The classroom is hot and sticky and windowless. There's neither air-conditioning nor a fan in sight. I thought regulations were in place for this sort of thing – room temperature should be 18C. Judging from the pool of sweat settling at my feet though (I'm doing nothing more aerobic than sitting) it must be at least 35C. Should a complaint be lodged with the local council or my MP? No, because the classroom I'm in is thousands of miles from the one I'm accustomed to. I'm not at home, but in Kerala, southern India, visiting a little girl called Retty, the child I've been sponsoring with charity World Vision for five years.
If twins Claire and Oliver thought Day One at their local primary was a culture shock, they should try this 390 pupil school out for size. Health concerns about Wi-Fi and interactive whiteboards aren't relevant – there are hardly any blackboards, let alone chalk. There are only four actual classrooms, the rest are partitioned off areas in the school hall. The library consists of a few books in the school office and the most prized, life-changing piece of furniture isn't a chair or a desk – it's a huge tank that harvests rainwater.
Retty, 10, is beautiful and it was an honour to meet her. Witnessing such abject poverty first-hand was a shock and yet Retty and her family are the lucky ones. Five years ago they were homeless. Now they have their own stone house (albeit basic) and their own squat lavatory (of which they are very proud). Retty and her younger sister both want to be nurses, study hard and are glowing about their school.
The standard of education in Kerala is very high, particularly for women, who in most other Indian states don't have any education at all. With so little they do so well, their headmistress told me. Small children can add, subtract, multiply and divide. They learn three languages – Malayalam (the local tongue), Arabic and English – and they like to read. Sitting among them to watch traditional folk dancing performed by some of the pupils, it was clear to me that they were happy to learn and eager to be there. A sea of excited hands reached forward to shake mine. "Hello", they cried. "What is your name?" "How are you?" Even the six-year-olds knew some English.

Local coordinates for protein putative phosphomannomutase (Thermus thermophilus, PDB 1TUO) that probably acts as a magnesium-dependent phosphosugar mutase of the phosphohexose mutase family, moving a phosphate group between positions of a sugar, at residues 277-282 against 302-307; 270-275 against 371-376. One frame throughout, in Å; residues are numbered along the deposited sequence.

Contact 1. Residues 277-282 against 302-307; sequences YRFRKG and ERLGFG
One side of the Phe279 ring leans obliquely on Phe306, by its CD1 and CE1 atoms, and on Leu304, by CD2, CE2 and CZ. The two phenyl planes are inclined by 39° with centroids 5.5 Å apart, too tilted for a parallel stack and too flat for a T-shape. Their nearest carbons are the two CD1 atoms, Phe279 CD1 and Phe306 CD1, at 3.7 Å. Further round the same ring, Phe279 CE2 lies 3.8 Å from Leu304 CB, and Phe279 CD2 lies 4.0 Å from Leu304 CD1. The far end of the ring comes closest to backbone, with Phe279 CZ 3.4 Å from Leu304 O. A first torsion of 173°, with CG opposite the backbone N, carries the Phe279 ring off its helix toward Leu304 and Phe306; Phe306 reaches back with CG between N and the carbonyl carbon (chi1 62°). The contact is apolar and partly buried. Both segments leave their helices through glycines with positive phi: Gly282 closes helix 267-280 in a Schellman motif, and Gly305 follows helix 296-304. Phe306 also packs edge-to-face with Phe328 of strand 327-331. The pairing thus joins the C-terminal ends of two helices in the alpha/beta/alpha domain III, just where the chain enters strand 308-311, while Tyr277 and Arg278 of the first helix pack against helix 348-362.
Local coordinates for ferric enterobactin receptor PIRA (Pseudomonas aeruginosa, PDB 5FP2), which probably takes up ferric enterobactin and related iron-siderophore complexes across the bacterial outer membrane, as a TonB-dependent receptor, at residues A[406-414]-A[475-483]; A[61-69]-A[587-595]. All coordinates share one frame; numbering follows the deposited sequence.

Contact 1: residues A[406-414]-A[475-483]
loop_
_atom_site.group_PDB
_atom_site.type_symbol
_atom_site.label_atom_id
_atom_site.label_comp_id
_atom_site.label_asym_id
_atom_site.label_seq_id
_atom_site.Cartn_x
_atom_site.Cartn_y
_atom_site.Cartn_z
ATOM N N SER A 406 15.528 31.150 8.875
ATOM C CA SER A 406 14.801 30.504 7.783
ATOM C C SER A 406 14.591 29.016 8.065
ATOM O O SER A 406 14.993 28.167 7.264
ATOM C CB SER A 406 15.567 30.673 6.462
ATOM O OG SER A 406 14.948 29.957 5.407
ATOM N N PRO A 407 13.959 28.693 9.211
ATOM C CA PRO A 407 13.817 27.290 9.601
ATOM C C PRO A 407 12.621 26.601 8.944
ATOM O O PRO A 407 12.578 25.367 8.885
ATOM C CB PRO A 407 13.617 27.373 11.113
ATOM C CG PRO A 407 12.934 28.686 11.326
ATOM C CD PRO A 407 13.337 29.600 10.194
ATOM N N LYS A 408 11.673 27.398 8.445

After the performance I was asked to speak. "Namaste! Do you like your school?" A resounding "yes'"came back. "You must study hard because your education's very important. Will you promise to do that?" Their faces were full of hope and interest as they promised. Overwhelmed, tears pricked my eyes. How lucky are my twins at their cosseted little primary with free fruit in the morning and western facilities?
Back in the UK, Claire, five, was relieved to see me return from India. She and her best friend have had a falling out. "I told her I didn't like her new dress so she went to Miss Perry who made me apologise. I shouldn't have had to apologise though should I Mummy? I didn't do anything wrong." I have taught my children to be honest, a lesson which has backfired.
"No, you didn't," I comforted. When the matter was still not laid to rest a couple of hours later, some perspective was called for. At the school I went to in India the teacher wouldn't have got involved, because there wouldn't have been a new dress. At the school I went to in India there are more pressing things to worry about.Reuse content